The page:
Another example of the HKPTU’s egregious practices is its public release of an internal “survey” on member teachers, claiming that 40 percent of teachers have indicated that they would resign and leave the profession due to “political pressure”. Clearly, the survey result served two ulterior motives: firstly, to provide ammunition to the international media and foreign governments to badmouth the National Security Law — which triggered a commentary in the People’s Daily newspaper criticizing the union; and secondly, to cause public alarm in the education sector, particularly among parents. The methodology of the survey hardly meets the minimum standards of public surveys. The sample group is exceedingly small relative to the HKPTU’s total membership. The survey questionnaires were sent to all 90,000 members, but only 1,178 members bothered to reply. In other words, the 40 percent means that only 471 out of the 90,000 member teachers indicated their intention to resign. The simple explanation is that most of these 471 teachers who replied are likely subversive radical teachers who probably have worries of their own after the enactment of the National Security Law because of their roles in the social unrest. If that is the case, their resignations would serve local education better, and it should be welcomed by parents and the community.
One recent survey revealed that only 18 percent of the teaching staff have taken the COVID-19 vaccination. I suspect that the inoculation rate for members of the HKPTU is even lower. This reflects negatively on the social and professional commitments of many of our teachers. It is not a record that the HKPTU can feel proud about.
The HKPTU has a long history of subversive behavior since the return of Hong Kong to China. It played a key and active role in blocking the national education bill in 2012. On that occasion, the union provided a transport allowance for teachers and students to participate in public protests. It also joined opposition parties in opposing the enactment of the proposed national security legislation according to Article 23 of the Basic Law and the extradition bill. During “Occupy Central” in 2014 and the social unrest in 2019, it actively engaged in the smearing of Hong Kong police, while promoting Hong Kong independence in schools. Throughout the years, it used the liberal studies subject as a cover to brainwash students and instill in them an anti-China mindset. In the interest of the city’s future generations, it is time that resolute action is taken to put an end to the HKPTU’s subversive activities once and for all.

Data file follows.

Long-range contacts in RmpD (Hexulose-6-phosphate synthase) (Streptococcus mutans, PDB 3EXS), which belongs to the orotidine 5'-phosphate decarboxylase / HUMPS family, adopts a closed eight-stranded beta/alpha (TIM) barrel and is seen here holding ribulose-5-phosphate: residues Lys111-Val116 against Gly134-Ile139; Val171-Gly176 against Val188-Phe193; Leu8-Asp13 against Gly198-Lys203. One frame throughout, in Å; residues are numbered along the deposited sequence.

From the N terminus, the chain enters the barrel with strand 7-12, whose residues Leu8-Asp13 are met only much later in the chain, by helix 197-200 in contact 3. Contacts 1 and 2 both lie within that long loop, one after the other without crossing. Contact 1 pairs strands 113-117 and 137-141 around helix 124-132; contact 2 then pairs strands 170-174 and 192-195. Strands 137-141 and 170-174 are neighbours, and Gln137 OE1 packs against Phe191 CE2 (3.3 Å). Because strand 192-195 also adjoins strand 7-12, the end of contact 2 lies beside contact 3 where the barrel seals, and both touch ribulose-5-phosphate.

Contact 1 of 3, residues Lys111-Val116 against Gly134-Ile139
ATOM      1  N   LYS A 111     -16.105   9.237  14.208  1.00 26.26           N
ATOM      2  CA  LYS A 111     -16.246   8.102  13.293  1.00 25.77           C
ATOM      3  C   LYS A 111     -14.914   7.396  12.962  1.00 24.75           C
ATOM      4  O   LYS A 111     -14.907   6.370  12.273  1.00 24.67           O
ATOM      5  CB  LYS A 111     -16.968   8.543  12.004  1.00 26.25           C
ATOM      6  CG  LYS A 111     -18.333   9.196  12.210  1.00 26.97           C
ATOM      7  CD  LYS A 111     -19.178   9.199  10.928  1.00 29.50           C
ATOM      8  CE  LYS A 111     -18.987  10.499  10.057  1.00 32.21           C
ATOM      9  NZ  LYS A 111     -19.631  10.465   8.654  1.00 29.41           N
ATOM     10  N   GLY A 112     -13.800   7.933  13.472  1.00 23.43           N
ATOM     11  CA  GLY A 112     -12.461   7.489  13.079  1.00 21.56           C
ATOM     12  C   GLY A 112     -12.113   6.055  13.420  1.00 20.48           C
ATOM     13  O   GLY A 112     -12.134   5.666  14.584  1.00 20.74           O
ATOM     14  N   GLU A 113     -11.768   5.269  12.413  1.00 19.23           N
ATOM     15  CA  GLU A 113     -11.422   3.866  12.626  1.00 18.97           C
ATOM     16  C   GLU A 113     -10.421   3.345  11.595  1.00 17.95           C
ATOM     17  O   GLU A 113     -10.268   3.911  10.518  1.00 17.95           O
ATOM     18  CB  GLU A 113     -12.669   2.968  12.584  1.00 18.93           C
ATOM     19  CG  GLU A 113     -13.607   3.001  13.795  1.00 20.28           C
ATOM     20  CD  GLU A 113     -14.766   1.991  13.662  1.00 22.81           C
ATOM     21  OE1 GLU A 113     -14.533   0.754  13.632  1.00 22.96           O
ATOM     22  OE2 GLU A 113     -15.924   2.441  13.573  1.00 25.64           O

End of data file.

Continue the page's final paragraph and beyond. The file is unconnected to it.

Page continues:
Firstly, the HKSAR government has allocated a huge budget for education at over HK$99.6 billion (US$12.8 billion) for 2020-21, a hefty 36.7 percent increase from 2015-16. Chief Executive Carrie Lam Cheng Yuet-ngor had hoped to appease the HKPTU upon taking up office (in 2017) by agreeing to its demands in providing extra benefits to teachers. The generous overture did not work, and the HKPTU remained a harsh, indiscriminate critic of Beijing and the HKSAR government. It is therefore time to review the entire education budget and ensure that it does not inadvertently favor the HKPTU. Instead, more resources should be diverted to give the students a better understanding of the National Security Law and their country.
Secondly, the EDB should revise the teachers’ code of conduct and its disciplinary procedures to ensure that all cases can be speedily and effectively carried out. The results should be announced publicly, with the identities of the teachers and schools published in the public domain. Such a practice is in line with the disciplinary procedures of other professional bodies, such as the Medical Council and the Law Society. The public, in particular the parents, has every right of access to such information.
Thirdly, all teachers, irrespective of whether they are in government, subsidized or private schools, have to swear an oath of compliance with the Basic Law. In view of their status in society and for the sake of future generations, they should abide by a strict code of ethical and professional conduct. For those radical teachers who have resigned and gone overseas, the EDB should delist their teaching permit after emigration.
Lastly, all teaching staff should be required to take the COVID-19 vaccination, unless they are certified medically unfit. This is clearly in the interest of all students and parents, and in line with the prevailing practice in some Western countries.
If the HKPTU wishes to change course and opt to play a more constructive role in society, the more moderate and reasonable members should fight for leadership; otherwise, they will be dragged down with the union along with its nihilistic politics.
The author is an adjunct professor of HKU Space and a council member of the Chinese Society of Hong Kong and Macao Studies.
The views do not necessarily reflect those of China Daily.
HONG KONG NEWS